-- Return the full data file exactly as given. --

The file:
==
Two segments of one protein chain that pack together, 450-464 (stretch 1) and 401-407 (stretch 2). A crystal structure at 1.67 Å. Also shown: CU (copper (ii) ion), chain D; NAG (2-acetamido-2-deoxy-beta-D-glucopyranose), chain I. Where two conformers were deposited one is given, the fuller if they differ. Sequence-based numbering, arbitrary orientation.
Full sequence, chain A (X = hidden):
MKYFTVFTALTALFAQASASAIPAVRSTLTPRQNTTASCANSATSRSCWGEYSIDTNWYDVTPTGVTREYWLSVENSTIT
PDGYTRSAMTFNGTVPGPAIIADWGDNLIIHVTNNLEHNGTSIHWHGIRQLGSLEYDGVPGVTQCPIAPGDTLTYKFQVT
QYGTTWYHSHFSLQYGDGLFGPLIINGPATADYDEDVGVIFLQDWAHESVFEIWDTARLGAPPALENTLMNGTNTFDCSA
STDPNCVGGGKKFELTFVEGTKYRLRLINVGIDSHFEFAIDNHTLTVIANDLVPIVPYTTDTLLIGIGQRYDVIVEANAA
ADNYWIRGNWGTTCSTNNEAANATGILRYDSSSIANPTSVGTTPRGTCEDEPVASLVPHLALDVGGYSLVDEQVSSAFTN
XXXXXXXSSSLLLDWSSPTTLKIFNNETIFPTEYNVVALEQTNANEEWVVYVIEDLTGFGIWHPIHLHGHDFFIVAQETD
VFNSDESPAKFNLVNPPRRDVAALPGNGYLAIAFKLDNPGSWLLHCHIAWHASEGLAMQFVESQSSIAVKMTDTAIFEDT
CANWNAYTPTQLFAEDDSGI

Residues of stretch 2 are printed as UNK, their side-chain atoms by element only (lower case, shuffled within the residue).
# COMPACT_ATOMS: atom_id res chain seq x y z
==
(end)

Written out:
Two segments of one protein chain that pack together, 450-464 (stretch 1) and 401-407 (stretch 2). A crystal structure at 1.67 Å. Also shown: CU (copper (ii) ion), chain D; NAG (2-acetamido-2-deoxy-beta-D-glucopyranose), chain I. Where two conformers were deposited one is given, the fuller if they differ. Sequence-based numbering, arbitrary orientation.
Full sequence, chain A (X = hidden):
MKYFTVFTALTALFAQASASAIPAVRSTLTPRQNTTASCANSATSRSCWGEYSIDTNWYDVTPTGVTREYWLSVENSTIT
PDGYTRSAMTFNGTVPGPAIIADWGDNLIIHVTNNLEHNGTSIHWHGIRQLGSLEYDGVPGVTQCPIAPGDTLTYKFQVT
QYGTTWYHSHFSLQYGDGLFGPLIINGPATADYDEDVGVIFLQDWAHESVFEIWDTARLGAPPALENTLMNGTNTFDCSA
STDPNCVGGGKKFELTFVEGTKYRLRLINVGIDSHFEFAIDNHTLTVIANDLVPIVPYTTDTLLIGIGQRYDVIVEANAA
ADNYWIRGNWGTTCSTNNEAANATGILRYDSSSIANPTSVGTTPRGTCEDEPVASLVPHLALDVGGYSLVDEQVSSAFTN
XXXXXXXSSSLLLDWSSPTTLKIFNNETIFPTEYNVVALEQTNANEEWVVYVIEDLTGFGIWHPIHLHGHDFFIVAQETD
VFNSDESPAKFNLVNPPRRDVAALPGNGYLAIAFKLDNPGSWLLHCHIAWHASEGLAMQFVESQSSIAVKMTDTAIFEDT
CANWNAYTPTQLFAEDDSGI

Residues of stretch 2 are printed as UNK, their side-chain atoms by element only (lower case, shuffled within the residue).
# COMPACT_ATOMS: atom_id res chain seq x y z